Canadians have ample experience in dealing with private health care—to the tune of $32 billion in spending every year. Even Prof. Raisa Deber’s research paper, prepared for the Romanow Commission in 2002, found mixed results from the attempts to measure the good and the bad of private-for-profits versus not-for-profits. She found it’s difficult to compare them. She notes private operations make money by charging for extras and cutting costs. That’s called private enterprise. I don’t care if the nurse or technician on my case is unionized and taking 15-minute breaks on schedule. I care that they know what they’re doing.

They also make money by offering patients speedy service. I doubt I could afford an MRI at Godley’s clinic. But if others ahead of me can, I say let them get out of the way.

Roos et al. insist that private operators like Godley should not be allowed to expand because a) they will make a profit and b) they will offer diagnostic tests. Research shows, they note, that Canadians already are getting too many unnecessary MRIs and other tests.

That’s an argument for better clinical guidelines, not for preserving wait lists so hospitals alone can deliver meaningless, expensive tests. I don’t look to the American way. I look to Europe, where private/public health systems are the norm. Where, in Sweden, citizens have traded the old and tired sacred cow of monopolistic, publicly administered health for a shiny, efficient private hospital that actually delivers care when needed, not when government says it can provide. If you want to read more on that revolution, e-mail me. I’ll send you a paper on the Swedish experience.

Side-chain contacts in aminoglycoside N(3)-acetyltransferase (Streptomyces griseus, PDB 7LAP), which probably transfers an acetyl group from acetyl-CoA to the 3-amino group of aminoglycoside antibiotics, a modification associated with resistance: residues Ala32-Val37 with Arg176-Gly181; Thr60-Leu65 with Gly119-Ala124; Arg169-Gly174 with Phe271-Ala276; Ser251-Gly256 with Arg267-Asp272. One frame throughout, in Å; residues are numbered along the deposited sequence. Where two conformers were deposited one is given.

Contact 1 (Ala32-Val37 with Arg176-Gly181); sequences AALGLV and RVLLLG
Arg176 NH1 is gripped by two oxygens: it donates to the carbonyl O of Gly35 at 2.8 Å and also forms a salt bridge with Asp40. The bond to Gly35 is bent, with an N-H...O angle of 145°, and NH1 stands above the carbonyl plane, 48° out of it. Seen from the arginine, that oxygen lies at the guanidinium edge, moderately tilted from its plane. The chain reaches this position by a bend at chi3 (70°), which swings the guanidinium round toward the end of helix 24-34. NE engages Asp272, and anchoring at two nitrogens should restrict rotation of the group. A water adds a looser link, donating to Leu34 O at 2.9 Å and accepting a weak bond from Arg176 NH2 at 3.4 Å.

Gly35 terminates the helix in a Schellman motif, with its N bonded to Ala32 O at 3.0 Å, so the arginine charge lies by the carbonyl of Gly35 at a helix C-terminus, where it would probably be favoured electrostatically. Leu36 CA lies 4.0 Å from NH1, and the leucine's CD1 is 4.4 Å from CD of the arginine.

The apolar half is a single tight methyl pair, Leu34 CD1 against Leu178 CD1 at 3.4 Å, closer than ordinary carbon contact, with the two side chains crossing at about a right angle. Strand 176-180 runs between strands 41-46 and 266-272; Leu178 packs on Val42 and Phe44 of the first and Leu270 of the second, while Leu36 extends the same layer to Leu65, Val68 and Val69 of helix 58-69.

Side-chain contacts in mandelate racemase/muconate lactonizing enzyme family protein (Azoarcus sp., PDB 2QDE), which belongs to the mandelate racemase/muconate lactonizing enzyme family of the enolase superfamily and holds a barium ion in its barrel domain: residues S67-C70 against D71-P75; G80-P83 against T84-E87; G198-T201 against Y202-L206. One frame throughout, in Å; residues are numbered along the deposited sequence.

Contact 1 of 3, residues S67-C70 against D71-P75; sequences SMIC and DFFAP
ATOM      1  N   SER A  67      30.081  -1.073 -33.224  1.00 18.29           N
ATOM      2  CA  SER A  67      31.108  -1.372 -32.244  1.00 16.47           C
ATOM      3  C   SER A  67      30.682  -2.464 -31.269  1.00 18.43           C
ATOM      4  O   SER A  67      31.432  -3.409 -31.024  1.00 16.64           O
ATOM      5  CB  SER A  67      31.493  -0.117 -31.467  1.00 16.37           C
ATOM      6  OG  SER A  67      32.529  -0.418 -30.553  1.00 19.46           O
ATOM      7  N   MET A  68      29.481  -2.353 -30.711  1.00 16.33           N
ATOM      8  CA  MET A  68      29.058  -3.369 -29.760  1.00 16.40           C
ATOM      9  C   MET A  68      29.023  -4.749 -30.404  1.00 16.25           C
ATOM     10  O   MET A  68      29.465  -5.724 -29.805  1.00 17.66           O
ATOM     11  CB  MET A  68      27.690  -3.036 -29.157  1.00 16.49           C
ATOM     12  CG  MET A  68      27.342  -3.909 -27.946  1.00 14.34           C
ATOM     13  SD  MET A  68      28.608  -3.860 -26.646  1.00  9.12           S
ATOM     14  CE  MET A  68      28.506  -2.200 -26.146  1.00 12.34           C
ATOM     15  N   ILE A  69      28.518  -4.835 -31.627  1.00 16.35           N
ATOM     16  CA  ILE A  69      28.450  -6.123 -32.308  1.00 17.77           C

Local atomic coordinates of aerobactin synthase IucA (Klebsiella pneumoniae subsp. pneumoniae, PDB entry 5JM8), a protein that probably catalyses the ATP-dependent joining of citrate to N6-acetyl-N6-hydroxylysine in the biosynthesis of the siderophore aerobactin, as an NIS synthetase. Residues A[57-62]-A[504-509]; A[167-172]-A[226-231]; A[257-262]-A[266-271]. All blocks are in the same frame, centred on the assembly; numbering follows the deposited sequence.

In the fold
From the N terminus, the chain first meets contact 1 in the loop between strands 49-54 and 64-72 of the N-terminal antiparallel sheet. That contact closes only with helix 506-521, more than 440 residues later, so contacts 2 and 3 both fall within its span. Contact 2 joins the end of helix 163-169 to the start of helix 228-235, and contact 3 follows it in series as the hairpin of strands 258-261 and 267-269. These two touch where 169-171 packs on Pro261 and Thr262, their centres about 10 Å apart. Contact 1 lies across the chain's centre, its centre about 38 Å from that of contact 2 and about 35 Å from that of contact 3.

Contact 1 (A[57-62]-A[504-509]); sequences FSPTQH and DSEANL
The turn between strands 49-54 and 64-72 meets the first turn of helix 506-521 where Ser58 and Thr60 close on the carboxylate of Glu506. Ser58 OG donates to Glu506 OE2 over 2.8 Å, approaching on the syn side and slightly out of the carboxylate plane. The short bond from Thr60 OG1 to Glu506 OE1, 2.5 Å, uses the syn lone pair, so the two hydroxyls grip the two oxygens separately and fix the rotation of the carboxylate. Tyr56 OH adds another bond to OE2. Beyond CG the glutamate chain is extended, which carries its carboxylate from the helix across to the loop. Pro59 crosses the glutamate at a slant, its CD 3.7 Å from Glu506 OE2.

Sweden’s not going to happen here tomorrow. Sigh.

But we could all benefit if government and medicare purists would stop chasing away (or into court) the few daring business types who want to offer a little choice.

Catherine Mitchell is an editorial columnist for the Winnipeg Free Press.

2. Odd that Sweden is darling of pundits

Op-ed by Leslie Roos, Noralou Roos and Raisa Deber, December 18, 2005

Catherine Mitchell is sorry Sweden won’t happen here tomorrow. We presume that she is not referring to Sweden’s choice to have one of the highest tax rates in the world in exchange for more generous social programs.

For example, Sweden pays for about 85 per cent of health expenditures from public sources, in comparison to about 70 per cent in Canada. This includes public coverage not only for hospitals and physicians, but also for drugs and dental care (for kids up to the age of 20 it’s free, and for adults it is subsidized).

While a sizable number of Canadians lack drug coverage, Swedes do not. Sweden also has generous sick leave coverage, great parental leave benefits for both mom and dad, a national child allowance until the child is 16 (with larger payments for more children), and even a pension system which counts time spent at home looking after the kids.

Oddly, Sweden has recently become the darling of Canadian commentators wishing to privatize how we fund and deliver health care. The picture they paint is often not recognizable to Swedes.

So, yes, for historical reasons, Swedes may pay user fees when they see the doctor or stay in hospital. These fees are capped and geared to income; computing them does add some administrative costs that Canada can avoid. But, in stark contrast to Canada, these patient fees account for only about four per cent of health-care costs in Sweden. They also have reference-based pricing to control pharmaceutical costs—the B.C. system, which Manitoba probably should adopt as well.